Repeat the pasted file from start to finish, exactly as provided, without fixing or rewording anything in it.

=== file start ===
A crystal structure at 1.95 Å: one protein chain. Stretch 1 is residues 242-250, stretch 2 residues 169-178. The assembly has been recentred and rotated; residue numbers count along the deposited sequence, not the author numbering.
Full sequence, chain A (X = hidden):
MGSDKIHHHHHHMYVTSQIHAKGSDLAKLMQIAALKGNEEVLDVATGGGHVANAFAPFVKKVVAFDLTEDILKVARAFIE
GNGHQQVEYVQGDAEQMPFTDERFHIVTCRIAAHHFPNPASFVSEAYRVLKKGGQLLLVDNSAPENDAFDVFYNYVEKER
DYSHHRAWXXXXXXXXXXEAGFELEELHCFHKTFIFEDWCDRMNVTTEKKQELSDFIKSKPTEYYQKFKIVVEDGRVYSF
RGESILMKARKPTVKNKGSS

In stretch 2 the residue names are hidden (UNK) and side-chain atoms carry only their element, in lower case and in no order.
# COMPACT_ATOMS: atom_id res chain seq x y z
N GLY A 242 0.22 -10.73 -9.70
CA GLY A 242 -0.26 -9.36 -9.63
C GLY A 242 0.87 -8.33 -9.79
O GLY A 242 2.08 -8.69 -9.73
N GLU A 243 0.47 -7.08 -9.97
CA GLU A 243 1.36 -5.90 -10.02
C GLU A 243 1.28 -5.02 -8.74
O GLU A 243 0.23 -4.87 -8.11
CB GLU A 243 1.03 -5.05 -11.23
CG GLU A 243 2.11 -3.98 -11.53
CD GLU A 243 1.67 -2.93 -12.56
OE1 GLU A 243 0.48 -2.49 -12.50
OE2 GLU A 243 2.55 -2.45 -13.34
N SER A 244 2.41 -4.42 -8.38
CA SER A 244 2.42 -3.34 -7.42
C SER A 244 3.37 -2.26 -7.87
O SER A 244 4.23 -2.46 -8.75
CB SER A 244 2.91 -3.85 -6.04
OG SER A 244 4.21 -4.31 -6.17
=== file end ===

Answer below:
A crystal structure at 1.95 Å: one protein chain. Stretch 1 is residues 242-250, stretch 2 residues 169-178. The assembly has been recentred and rotated; residue numbers count along the deposited sequence, not the author numbering.
Full sequence, chain A (X = hidden):
MGSDKIHHHHHHMYVTSQIHAKGSDLAKLMQIAALKGNEEVLDVATGGGHVANAFAPFVKKVVAFDLTEDILKVARAFIE
GNGHQQVEYVQGDAEQMPFTDERFHIVTCRIAAHHFPNPASFVSEAYRVLKKGGQLLLVDNSAPENDAFDVFYNYVEKER
DYSHHRAWXXXXXXXXXXEAGFELEELHCFHKTFIFEDWCDRMNVTTEKKQELSDFIKSKPTEYYQKFKIVVEDGRVYSF
RGESILMKARKPTVKNKGSS

In stretch 2 the residue names are hidden (UNK) and side-chain atoms carry only their element, in lower case and in no order.
# COMPACT_ATOMS: atom_id res chain seq x y z
N GLY A 242 0.22 -10.73 -9.70
CA GLY A 242 -0.26 -9.36 -9.63
C GLY A 242 0.87 -8.33 -9.79
O GLY A 242 2.08 -8.69 -9.73
N GLU A 243 0.47 -7.08 -9.97
CA GLU A 243 1.36 -5.90 -10.02
C GLU A 243 1.28 -5.02 -8.74
O GLU A 243 0.23 -4.87 -8.11
CB GLU A 243 1.03 -5.05 -11.23
CG GLU A 243 2.11 -3.98 -11.53
CD GLU A 243 1.67 -2.93 -12.56
OE1 GLU A 243 0.48 -2.49 -12.50
OE2 GLU A 243 2.55 -2.45 -13.34
N SER A 244 2.41 -4.42 -8.38
CA SER A 244 2.42 -3.34 -7.42
C SER A 244 3.37 -2.26 -7.87
O SER A 244 4.23 -2.46 -8.75
CB SER A 244 2.91 -3.85 -6.04
OG SER A 244 4.21 -4.31 -6.17